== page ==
The main error I made, this morning, was in the car park. We pulled up and parked, and I went to pay for the ticket. Carole wanted a bit of a meander round the sprawling metropolis and it’d take about half an hour to have my eyes checked. Both of these things could be over and done in about the same amount of time so why did I feel it necessary to pay for four hours of Halifax fun time?
We didn’t need four hours, you’ll be surprised to hear. As I was sitting in the waiting room of the opticians, surveying their woeful array of magazines and children’s books about small dolphins, Carole was getting all the major sights of Halifax out of the way – by which I mean she went to the Piece Hall and then browsed the array of pound shops.
Meanwhile, I’m having my eye test. I love having my eyes tested because I love the way the opticians are with you.
“Are the spots darker on the red or the green?”
“Ok, and with this lens?”
“Ok, we’ll just have a look at the first lens again, are the spots darker on the red or the green?”
“Erm, the same?”
“Excellent, we shall move on.”
There much be a special class in Optometry school that teaches opticians to ask their questions in such a way that you, the testee, immediately thinks “oo, was that the wrong answer?” I’ve been going for an eye test regularly for the last 25 years or so and I’ve always felt a little bit unsure that the answers I’m giving are the answers I’m supposed to give. I’m worried that there are people out there who don’t stick to their guns and bow to this line of subtle questioning, answering in a way that will make the optician happy or, at the very least, less dubious as to the validity of your responses. I can only assume that if such people exist they can, currently, see cock-all.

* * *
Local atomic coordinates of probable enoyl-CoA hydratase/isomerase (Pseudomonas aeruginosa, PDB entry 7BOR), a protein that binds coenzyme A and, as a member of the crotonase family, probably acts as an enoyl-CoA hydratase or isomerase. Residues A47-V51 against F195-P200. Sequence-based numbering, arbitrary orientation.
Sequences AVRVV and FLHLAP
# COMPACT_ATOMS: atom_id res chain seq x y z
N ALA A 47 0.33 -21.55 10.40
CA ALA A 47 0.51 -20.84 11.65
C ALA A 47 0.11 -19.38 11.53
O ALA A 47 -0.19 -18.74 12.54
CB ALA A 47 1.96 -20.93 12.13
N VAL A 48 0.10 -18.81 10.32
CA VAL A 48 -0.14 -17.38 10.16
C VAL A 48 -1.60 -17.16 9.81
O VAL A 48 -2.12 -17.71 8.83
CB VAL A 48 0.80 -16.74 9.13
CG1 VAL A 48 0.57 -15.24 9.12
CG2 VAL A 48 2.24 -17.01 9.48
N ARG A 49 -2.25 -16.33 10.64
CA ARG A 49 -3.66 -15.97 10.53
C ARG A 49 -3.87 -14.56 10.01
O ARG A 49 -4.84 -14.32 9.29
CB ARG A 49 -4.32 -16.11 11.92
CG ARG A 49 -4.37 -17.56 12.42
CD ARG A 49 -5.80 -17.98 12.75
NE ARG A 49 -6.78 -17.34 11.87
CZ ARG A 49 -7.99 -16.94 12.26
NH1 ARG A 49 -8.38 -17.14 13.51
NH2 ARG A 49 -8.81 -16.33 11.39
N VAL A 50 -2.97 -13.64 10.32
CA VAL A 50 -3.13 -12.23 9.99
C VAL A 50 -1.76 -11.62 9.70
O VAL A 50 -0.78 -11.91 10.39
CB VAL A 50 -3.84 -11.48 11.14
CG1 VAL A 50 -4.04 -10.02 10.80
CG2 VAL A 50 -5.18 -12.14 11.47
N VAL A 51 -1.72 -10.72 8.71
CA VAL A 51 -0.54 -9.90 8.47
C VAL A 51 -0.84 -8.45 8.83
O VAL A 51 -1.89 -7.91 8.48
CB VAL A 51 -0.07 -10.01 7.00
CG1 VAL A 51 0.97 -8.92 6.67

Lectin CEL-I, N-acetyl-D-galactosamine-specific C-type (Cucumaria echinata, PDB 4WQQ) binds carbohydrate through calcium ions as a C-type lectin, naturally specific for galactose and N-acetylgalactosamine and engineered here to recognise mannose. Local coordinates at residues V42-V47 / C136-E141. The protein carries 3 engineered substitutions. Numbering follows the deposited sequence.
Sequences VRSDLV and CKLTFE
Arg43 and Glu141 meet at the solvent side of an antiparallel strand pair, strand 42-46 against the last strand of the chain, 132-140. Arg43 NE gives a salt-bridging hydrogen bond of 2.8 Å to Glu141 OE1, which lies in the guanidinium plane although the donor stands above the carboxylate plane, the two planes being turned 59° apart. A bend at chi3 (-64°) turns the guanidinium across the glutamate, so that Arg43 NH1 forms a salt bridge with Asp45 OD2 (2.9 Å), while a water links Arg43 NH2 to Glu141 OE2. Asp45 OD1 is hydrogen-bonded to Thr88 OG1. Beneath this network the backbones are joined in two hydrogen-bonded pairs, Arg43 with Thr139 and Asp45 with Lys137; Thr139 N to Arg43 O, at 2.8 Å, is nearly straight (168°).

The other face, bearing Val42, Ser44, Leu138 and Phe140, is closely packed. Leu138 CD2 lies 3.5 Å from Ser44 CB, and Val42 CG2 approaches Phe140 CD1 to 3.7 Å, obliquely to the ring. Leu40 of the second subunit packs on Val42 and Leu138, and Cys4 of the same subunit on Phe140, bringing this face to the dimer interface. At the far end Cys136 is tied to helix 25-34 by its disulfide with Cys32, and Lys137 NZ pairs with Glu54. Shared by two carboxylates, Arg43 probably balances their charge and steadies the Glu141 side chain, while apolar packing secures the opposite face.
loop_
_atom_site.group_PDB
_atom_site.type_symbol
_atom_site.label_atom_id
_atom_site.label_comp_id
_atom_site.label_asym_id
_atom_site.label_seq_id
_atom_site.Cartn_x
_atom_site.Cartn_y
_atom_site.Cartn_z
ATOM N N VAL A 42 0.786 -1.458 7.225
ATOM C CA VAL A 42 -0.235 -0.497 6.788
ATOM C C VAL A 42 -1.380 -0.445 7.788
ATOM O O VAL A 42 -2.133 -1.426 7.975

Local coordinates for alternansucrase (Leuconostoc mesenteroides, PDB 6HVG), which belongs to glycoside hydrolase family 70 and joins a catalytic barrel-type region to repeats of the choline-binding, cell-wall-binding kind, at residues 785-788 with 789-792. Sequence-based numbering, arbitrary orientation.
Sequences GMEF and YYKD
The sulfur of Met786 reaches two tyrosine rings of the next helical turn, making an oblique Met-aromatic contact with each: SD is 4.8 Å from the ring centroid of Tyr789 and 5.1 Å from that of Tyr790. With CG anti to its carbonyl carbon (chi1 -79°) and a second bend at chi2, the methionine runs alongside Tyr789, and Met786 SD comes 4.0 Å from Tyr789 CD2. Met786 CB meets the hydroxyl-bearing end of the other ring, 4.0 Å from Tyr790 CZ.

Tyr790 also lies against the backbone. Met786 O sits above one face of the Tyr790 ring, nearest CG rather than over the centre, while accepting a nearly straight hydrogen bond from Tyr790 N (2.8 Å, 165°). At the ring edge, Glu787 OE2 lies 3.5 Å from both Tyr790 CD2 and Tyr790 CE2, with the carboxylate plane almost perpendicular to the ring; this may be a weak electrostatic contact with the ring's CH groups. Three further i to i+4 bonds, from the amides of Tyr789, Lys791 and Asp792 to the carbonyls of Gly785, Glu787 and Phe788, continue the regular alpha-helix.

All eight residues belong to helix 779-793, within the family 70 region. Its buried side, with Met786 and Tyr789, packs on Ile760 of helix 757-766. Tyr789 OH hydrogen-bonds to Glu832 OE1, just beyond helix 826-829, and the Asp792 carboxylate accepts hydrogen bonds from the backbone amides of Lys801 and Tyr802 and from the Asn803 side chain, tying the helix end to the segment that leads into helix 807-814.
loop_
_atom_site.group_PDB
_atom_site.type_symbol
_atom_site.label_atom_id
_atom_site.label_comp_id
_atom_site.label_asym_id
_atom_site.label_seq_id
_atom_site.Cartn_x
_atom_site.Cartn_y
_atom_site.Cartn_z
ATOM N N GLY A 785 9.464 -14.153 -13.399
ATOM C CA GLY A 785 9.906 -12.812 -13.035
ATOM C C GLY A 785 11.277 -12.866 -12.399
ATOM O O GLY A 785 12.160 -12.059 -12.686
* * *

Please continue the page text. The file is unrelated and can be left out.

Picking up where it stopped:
I passed my test with flying colours. For the umpteenth time in a row there is no appreciable change in my eyesight and, as I told the optician, if I start walking into things I’d probably give him a call – I’d omitted to tell him that I already walk into things and that any change in my condition would be hard to spot due to this.
Having done that I set out to meet Carole in the streets of my hometown. What I’d never realised about Halifax while I lived there was the fact that if there’s anywhere where everyone appears to love a pint at half past ten on a Saturday morning it’s Halifax. We debated going to Wetherspoons for brunch, only to find it crammed to the gunnels with shorts-wearing bald men. We didn’t fare any better anywhere else, either.
We were, however, treated to the Parisienne feel of the place as we walked along the precinct past Cut Price Charlies and the pet shop that sells a large array of plants because, as a variety of beige clad elderly people say at the tables outside Caffe Nero supping their venti cups of “can I just have a tea, dear?” a busker was situated outside the door of Greggs playing an accordion. As the sun glinted off his squeezing bellows and we walked on towards the £1 bakery (I kid you not) it was hard not to be caught up in the glory of the town.
Unfortunately, we’d left by then.